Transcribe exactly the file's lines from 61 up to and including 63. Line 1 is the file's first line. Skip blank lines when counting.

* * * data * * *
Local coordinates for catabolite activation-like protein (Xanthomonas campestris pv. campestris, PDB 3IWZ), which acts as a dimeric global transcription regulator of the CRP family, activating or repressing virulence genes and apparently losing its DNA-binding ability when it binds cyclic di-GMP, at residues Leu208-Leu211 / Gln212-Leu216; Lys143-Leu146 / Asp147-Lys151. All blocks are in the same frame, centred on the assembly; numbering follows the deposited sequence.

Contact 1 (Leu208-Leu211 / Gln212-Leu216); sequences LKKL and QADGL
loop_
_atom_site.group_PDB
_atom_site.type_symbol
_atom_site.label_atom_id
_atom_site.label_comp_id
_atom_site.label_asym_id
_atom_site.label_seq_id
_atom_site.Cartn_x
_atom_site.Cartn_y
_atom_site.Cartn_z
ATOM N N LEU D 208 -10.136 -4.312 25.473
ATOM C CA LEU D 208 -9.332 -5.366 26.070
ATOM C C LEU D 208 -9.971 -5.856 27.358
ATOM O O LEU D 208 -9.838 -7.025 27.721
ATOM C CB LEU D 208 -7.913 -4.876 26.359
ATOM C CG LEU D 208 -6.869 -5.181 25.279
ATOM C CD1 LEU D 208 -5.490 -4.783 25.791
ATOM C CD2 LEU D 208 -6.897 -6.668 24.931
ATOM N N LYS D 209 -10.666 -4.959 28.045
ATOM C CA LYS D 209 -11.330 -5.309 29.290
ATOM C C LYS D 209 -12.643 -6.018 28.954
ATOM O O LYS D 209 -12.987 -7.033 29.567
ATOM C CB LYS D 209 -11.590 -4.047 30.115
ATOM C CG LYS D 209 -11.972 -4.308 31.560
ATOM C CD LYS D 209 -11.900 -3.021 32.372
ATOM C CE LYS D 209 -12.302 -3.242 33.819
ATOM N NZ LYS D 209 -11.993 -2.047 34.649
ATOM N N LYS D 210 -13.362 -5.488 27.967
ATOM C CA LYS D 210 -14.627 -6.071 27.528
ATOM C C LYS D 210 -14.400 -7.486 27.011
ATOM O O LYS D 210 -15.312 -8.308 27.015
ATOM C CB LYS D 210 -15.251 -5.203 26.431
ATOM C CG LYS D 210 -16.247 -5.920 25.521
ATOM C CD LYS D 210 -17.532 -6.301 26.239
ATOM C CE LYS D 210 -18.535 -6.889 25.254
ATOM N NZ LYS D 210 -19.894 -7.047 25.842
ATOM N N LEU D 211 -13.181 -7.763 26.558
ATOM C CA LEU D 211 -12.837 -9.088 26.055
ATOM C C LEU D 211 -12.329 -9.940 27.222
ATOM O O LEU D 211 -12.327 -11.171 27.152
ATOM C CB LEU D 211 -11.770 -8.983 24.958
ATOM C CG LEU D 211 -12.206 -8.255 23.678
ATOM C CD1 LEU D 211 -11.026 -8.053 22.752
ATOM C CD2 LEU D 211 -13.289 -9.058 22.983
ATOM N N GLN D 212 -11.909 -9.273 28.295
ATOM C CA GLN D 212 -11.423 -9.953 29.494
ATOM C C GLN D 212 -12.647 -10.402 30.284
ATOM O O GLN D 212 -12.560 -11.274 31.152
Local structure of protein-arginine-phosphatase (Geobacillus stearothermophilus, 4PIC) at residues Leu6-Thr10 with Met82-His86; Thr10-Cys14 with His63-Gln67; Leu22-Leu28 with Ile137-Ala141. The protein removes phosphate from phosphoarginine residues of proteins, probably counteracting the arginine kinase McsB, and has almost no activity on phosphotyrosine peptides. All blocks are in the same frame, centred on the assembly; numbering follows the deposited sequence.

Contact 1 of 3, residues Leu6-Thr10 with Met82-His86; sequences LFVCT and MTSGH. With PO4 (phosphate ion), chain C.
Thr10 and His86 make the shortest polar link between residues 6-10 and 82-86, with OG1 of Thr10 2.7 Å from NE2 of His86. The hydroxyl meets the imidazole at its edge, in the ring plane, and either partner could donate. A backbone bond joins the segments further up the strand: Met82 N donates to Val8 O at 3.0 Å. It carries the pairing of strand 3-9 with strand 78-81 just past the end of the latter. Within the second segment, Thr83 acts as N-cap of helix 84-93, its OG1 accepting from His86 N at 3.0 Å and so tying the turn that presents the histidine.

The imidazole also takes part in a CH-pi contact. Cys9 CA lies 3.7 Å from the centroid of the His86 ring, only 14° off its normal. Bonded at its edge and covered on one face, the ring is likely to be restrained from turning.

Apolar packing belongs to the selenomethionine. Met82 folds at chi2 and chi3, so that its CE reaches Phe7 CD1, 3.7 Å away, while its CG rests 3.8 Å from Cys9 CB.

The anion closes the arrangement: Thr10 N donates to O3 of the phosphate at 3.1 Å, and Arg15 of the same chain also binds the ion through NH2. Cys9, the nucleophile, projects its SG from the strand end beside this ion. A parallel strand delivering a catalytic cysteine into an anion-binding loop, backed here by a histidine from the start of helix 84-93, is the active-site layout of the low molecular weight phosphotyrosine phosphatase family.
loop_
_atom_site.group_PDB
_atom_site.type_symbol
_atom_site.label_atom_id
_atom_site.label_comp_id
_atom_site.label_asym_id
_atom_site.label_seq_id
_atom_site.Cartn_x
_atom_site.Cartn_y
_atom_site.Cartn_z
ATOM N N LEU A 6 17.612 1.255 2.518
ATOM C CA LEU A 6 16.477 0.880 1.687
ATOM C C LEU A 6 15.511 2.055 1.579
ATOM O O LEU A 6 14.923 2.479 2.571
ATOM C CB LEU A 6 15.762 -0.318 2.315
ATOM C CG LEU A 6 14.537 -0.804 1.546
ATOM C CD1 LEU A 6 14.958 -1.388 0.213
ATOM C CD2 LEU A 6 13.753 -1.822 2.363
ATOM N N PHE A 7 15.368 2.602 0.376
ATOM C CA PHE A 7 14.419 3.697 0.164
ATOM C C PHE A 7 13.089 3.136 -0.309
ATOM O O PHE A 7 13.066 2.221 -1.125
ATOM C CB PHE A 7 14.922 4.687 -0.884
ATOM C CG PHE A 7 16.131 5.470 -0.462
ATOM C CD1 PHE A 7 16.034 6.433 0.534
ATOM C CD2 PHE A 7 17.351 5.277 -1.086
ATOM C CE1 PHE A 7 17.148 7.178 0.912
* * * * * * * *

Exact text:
_atom_site.label_comp_id
_atom_site.label_asym_id
_atom_site.label_seq_id